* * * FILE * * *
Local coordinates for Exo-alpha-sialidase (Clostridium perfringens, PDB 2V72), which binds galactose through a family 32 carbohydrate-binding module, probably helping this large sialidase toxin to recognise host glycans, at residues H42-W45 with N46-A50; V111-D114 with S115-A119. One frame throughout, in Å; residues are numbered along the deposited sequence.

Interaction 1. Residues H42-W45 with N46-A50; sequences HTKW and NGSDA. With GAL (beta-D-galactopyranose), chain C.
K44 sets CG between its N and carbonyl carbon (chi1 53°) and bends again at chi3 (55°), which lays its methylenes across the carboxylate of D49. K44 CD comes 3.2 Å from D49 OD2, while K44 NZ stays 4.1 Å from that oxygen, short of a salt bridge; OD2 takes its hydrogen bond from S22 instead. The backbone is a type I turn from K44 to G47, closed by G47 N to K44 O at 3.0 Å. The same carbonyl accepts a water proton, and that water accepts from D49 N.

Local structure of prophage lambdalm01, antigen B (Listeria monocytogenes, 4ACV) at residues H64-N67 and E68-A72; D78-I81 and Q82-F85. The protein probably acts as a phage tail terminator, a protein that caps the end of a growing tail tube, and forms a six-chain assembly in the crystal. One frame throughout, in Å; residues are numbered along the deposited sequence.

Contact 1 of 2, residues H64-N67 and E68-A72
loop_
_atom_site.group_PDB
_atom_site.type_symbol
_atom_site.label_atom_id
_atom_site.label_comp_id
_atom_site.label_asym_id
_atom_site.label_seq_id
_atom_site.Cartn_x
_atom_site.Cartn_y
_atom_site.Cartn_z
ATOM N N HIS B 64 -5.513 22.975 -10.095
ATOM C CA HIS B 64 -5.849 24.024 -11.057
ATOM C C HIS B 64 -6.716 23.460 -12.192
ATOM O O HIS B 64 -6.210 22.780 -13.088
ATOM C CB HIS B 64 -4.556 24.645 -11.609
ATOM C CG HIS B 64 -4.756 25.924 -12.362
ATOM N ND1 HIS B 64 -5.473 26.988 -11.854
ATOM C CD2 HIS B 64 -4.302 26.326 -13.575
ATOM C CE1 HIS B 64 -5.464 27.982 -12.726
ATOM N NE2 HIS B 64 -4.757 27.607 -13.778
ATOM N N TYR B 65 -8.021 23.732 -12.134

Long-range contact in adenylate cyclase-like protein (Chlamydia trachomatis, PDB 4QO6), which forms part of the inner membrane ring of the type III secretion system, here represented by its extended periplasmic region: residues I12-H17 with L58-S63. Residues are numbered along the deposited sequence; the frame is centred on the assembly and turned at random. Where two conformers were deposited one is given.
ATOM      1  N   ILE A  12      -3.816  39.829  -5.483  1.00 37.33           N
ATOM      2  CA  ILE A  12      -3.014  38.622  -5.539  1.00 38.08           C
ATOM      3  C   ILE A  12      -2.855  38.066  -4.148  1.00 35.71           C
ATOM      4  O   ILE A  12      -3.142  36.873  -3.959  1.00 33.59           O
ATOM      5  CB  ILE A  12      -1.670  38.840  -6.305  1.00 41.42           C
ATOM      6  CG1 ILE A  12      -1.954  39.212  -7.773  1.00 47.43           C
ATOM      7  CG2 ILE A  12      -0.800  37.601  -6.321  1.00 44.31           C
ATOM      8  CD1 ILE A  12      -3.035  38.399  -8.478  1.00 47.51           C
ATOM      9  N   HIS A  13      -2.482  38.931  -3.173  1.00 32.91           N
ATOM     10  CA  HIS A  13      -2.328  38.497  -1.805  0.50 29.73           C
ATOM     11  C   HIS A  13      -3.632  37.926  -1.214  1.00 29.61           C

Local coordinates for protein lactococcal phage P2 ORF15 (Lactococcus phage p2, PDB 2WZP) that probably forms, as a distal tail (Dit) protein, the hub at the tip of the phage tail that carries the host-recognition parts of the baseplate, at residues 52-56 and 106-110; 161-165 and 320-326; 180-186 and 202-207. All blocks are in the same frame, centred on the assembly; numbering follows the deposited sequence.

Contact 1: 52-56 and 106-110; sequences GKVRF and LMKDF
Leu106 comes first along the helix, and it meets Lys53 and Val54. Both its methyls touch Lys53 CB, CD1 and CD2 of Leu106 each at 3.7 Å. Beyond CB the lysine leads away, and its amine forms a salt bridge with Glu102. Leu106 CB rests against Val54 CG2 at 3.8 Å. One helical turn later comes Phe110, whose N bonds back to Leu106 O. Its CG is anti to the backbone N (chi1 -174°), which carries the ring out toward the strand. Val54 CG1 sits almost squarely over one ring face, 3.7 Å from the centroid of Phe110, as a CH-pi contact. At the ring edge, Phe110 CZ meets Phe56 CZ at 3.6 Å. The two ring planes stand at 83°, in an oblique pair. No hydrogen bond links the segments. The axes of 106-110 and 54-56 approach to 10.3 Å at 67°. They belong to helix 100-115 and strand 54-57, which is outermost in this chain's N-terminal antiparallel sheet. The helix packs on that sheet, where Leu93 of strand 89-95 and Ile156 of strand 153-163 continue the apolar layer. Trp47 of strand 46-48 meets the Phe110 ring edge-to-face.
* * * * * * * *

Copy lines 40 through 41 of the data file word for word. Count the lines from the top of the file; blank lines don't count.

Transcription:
Contact 1: 52-56 and 106-110; sequences GKVRF and LMKDF
Leu106 comes first along the helix, and it meets Lys53 and Val54. Both its methyls touch Lys53 CB, CD1 and CD2 of Leu106 each at 3.7 Å. Beyond CB the lysine leads away, and its amine forms a salt bridge with Glu102. Leu106 CB rests against Val54 CG2 at 3.8 Å. One helical turn later comes Phe110, whose N bonds back to Leu106 O. Its CG is anti to the backbone N (chi1 -174°), which carries the ring out toward the strand. Val54 CG1 sits almost squarely over one ring face, 3.7 Å from the centroid of Phe110, as a CH-pi contact. At the ring edge, Phe110 CZ meets Phe56 CZ at 3.6 Å. The two ring planes stand at 83°, in an oblique pair. No hydrogen bond links the segments. The axes of 106-110 and 54-56 approach to 10.3 Å at 67°. They belong to helix 100-115 and strand 54-57, which is outermost in this chain's N-terminal antiparallel sheet. The helix packs on that sheet, where Leu93 of strand 89-95 and Ile156 of strand 153-163 continue the apolar layer. Trp47 of strand 46-48 meets the Phe110 ring edge-to-face.